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[ Read: Causes Of Blood In Baby Stool ]

What Are The Symptoms Of Necrotizing Enterocolitis?

Symptoms of NEC in a baby include (5):

  1. Bloating and swelling of the stomach, which is also called abdominal distention in medical terms. The baby will also have pain in the stomach, and the belly would get painful and tense on touch.
  1. Retention of food in the stomach and intestine, which means the food does not get absorbed, digested or come out as stools.
  1. If the baby does have stools, they are diarrhoea like, mucoid and will contain red  blood or blood clots.
  1. Vomiting is common. Watery green coloured vomitus. The expelled contents would be greenish due to the presence of bile.
  1. Irregular breathing rate and respiratory distress. Difficulty in breathing.Pause in breathing may also occur, which is called apnea.
  1. Fluctuating fever, lethargy, apathy, irritability fussiness, and colic.

These symptoms usually appear 8-14 days after birth. In the case of extremely premature babies, symptoms may emerge much later. NEC develops only after the initiation of the first feed, which in the case of preterm infants would be through a tube that goes straight into the stomach.

Premature babies in the neonatal intensive care unit are diagnosed sooner as their symptoms are detected by the doctors early on. If your baby is full term and shows signs of NEC, go to the doctor right away.

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How Is Necrotizing Enterocolitis Diagnosed?

A regular X-ray can help diagnose NEC in babies. The doctor will check for the bubble-like appearance of the intestine and the swollen veins of the liver on the X-ray. The intestine, as well as the abdomen, will also contain large gas shadows, fluid levels released inside the intestine by the bacteria, which can be detected through an X-ray.

The extent of the infection

NEC diagnosis can be categorized into three stages depending on the extent of the infection and the symptoms displayed (5).

  • Stage 1 – Suspected NEC: The baby would display non-specific or general symptoms that could indicate necrotizing enterocolitis. Symptoms include lethargy, fussiness, and fever. An X-ray in this stage displays abdominal distention or gastric residues but not the extent to prove it to be NEC.
  • Stage 2 – Proven NEC: X-rays show clear signs of NEC with the presence of large gas globules, fluid levels within the intestine. Bowel sounds will be absent due to a dysfunctional intestine.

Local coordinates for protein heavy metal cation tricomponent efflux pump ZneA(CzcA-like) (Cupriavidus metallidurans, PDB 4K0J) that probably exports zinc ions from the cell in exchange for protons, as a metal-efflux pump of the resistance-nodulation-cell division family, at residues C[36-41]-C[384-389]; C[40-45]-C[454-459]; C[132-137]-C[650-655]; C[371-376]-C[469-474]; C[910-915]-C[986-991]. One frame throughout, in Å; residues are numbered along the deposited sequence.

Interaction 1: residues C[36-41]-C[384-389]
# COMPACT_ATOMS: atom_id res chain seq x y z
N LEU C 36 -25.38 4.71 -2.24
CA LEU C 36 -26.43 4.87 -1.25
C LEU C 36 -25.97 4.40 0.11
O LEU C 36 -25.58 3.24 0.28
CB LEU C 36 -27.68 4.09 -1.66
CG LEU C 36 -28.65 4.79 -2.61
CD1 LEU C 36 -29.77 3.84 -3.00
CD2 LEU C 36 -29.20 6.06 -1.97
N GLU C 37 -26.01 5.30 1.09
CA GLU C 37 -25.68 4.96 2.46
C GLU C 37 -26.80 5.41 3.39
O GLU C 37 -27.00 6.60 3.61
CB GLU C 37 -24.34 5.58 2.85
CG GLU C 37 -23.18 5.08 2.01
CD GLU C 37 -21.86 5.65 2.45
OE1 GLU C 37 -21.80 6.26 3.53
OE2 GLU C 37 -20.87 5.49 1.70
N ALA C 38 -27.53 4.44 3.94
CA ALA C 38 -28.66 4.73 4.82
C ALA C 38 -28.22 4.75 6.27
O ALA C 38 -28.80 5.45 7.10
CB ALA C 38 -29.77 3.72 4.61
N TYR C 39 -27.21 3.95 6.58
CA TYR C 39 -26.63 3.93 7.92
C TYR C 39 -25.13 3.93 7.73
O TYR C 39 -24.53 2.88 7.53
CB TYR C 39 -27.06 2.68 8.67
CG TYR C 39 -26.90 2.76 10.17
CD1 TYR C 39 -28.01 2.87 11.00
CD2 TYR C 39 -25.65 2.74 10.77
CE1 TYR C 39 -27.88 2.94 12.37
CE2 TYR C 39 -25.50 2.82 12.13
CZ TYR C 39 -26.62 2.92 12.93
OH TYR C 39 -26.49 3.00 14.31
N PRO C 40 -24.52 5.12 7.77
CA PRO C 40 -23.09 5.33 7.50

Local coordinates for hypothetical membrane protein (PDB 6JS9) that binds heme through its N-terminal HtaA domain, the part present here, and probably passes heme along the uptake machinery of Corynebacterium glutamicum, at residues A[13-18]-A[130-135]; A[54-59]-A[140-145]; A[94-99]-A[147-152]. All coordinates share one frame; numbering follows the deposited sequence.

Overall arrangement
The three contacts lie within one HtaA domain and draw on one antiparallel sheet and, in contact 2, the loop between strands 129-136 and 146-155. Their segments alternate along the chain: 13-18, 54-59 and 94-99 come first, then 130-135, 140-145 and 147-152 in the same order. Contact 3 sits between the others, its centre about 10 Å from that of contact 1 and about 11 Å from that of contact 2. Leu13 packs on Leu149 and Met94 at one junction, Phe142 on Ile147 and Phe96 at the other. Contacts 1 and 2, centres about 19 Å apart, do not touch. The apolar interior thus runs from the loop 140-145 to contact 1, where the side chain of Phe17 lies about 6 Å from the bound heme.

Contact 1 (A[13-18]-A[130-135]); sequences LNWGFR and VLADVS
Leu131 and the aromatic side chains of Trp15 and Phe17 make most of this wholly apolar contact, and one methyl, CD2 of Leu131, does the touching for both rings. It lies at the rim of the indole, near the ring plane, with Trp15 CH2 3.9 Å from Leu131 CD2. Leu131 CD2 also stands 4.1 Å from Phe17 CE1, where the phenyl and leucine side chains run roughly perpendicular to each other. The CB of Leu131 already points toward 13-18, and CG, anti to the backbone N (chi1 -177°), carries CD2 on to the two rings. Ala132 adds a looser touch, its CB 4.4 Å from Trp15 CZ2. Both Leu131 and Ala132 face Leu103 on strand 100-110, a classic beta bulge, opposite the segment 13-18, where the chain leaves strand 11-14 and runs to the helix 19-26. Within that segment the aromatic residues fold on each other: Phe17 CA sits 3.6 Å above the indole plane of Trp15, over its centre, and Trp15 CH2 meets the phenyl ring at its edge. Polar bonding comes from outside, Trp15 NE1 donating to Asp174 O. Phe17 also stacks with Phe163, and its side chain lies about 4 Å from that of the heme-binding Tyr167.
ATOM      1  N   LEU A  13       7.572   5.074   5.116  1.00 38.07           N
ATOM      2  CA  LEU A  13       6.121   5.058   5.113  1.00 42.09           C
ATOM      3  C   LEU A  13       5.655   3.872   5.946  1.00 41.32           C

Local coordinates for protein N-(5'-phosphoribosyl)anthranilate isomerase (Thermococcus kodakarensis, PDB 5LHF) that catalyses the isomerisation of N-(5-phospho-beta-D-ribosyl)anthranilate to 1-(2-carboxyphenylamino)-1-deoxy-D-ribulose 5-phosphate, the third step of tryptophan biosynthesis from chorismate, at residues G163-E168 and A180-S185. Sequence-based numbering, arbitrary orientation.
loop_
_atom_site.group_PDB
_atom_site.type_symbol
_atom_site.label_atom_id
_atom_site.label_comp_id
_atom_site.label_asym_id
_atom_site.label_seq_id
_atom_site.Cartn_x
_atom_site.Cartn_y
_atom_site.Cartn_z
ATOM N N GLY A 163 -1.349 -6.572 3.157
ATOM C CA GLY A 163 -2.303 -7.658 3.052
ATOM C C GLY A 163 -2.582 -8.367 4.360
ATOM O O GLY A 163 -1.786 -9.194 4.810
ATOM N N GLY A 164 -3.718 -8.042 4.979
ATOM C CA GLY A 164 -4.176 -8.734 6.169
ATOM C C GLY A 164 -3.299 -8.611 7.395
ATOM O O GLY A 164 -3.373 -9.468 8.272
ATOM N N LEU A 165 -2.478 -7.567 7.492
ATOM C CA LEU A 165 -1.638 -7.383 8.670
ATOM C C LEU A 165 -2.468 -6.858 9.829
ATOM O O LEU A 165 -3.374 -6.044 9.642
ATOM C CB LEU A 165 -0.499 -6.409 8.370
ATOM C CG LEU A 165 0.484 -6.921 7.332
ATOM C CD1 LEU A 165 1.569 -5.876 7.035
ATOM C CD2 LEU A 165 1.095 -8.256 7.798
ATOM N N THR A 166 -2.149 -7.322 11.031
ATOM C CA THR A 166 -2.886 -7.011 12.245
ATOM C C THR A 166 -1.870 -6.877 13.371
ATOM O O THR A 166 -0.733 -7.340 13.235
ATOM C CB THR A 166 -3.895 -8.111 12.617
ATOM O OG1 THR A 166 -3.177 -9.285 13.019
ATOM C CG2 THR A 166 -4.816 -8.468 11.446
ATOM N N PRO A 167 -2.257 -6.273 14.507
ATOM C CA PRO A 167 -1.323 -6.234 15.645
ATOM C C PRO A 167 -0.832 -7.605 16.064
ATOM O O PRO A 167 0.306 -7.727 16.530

• Stage 3 – Advanced NEC: The intestine is damaged to the extent that there are holes in the intestinal wall. The baby also has severe sleep apnea, low blood pressure, and inflammation of the entire abdominal wall.

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[ Read: How To Prevent UTI In Babies ]

How Is Necrotizing Enterocolitis Treated?

Babies with NEC have to be admitted to the hospital for treatment. The doctor will take into account the baby’s age, health, stage of NEC, and tolerance to different medicines before initiating treatment. Treatment involves the following steps and methods (4):

  • Keep the baby NPO (Nothing per Orally). Stop feeding to keep the stomach empty. The baby will get the necessary fluids and nutrients intravenously.
  • A nasogastric tube inserted from the nose to the stomach allows for suctioning out the fluid, blood, discharges, bile formed in the intestine. It relieves swelling, bloating, and helps baby heal better.
  • An antibiotic course, often given intravenously.
  • In extreme cases, the baby is kept on a ventilator to ensure that the lungs and the blood get adequate oxygen.
  • Surgery is needed only in severe cases of NEC. The pediatric surgeon removes the infected section of the bowel and stitches the rest of the gastrointestinal tract together. Surgeons aim at removing as little of the colon as possible and retain the most. If the intestine seems healthy and can survive the infection, then surgeons only remove gas and drain out the fluids from the gastrointestinal tract.

Less than 25% of infants need surgery, while the rest are resolved through supportive care and antibiotic therapy (4). The duration of treatment and rate of recovery varies in each patient, and it could take weeks to several months for the baby’s gastrointestinal tract to become normal.